National Heritage listing provides formal recognition of the outstanding cultural and natural values of the West Kimberley, however listing alone will not protect the values this two year process has identified.
“This decision must be a call to action for the Australian government – it is not enough to merely recognise values. If the government is serious about our natural and cultural heritage, the Environment Minister must act to these values,” Environs Kimberley Acting Director Emma Belfield said today.
“Though today’s announcement will formally recognise the national significance of the Kimberley, it will not stop large scale industrial development,” Ms Belfield continued. To read press release in full, click here
Related Media coverage:
Heritage Listing too weak: green groups Perth Now
Kimberley Heritage Listing doesn’t please all Nine News online.
Heritage decision won’t halt industry The West Australian
Minister confirms Heritage Listing Sydney Morning Herald
Kimberley still threatened by LNG SBS World News story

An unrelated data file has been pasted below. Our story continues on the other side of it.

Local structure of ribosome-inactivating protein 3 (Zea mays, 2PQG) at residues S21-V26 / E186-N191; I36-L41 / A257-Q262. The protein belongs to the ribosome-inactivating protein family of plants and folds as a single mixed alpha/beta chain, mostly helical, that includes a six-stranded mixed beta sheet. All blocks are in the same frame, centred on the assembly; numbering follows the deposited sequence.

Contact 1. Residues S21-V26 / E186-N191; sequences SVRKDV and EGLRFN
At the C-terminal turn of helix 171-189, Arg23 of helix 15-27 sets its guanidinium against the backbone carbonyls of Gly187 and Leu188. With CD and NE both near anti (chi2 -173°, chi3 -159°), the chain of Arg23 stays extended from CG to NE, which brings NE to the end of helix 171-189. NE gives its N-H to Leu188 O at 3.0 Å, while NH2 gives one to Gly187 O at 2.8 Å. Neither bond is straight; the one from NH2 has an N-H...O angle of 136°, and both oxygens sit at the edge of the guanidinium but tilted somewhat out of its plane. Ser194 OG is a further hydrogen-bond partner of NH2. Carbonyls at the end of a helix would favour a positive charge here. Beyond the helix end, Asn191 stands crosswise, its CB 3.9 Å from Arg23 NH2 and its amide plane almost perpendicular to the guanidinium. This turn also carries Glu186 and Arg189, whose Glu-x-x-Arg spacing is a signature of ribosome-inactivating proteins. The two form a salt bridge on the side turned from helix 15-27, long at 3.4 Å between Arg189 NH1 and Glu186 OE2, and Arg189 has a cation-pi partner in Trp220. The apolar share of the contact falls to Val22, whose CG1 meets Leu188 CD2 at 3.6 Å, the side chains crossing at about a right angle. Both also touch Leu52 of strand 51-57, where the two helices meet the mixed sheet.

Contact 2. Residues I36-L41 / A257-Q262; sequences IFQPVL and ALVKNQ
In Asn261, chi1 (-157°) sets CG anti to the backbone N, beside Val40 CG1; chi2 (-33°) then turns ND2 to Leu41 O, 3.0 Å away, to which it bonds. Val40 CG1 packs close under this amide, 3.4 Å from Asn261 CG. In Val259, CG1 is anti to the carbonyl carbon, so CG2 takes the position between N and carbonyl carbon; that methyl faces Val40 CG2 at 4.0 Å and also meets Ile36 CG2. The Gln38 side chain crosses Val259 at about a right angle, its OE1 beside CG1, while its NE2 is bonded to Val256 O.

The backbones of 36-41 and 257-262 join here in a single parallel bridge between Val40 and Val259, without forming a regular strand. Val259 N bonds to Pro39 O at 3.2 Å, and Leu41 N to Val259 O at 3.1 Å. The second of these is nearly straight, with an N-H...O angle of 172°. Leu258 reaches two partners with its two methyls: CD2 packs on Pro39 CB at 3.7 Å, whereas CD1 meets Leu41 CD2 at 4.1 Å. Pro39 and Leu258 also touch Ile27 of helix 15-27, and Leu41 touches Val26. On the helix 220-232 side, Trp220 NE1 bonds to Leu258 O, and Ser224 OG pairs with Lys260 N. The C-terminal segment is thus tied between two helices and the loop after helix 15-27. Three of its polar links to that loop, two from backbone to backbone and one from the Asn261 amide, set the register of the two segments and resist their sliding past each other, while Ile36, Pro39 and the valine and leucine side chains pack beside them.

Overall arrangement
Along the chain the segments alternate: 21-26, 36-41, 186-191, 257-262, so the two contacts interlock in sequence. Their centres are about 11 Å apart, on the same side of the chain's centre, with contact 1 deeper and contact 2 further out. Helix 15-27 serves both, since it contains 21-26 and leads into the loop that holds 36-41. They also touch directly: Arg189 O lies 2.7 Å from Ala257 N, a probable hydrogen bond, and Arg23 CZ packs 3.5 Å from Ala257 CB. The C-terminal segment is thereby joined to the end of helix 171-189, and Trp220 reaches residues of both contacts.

Meanwhile, the Broome Community No Gas group had their own message for Minister Burke on the day of the National heritage announcement – see below for the banner unfurled on the pindan cliffs of James Price Point.
The West Australian
Conservation groups are far from pleased with draft sanctuaries for northern Australian waters.
Full article »
Conservationists criticise proposed marine park network
…… Patrick O’Leary says under the plan, 97 per cent of northern waters would still be open to fishing and mining.
“This plan delivers for big oil and big gas, it delivers for the trawlers,” he said.
“It does not deliver for conservation and the minister now has to really get to work to find out why his department has come out with this kind of a plan and to fix it up so that we can have something we can all be satisfied with is a proper and secure conservation plan for the future….” Full article »
See here for Save Our Tropical Sea Life alliance (Environs Kimberley is a member of this alliance)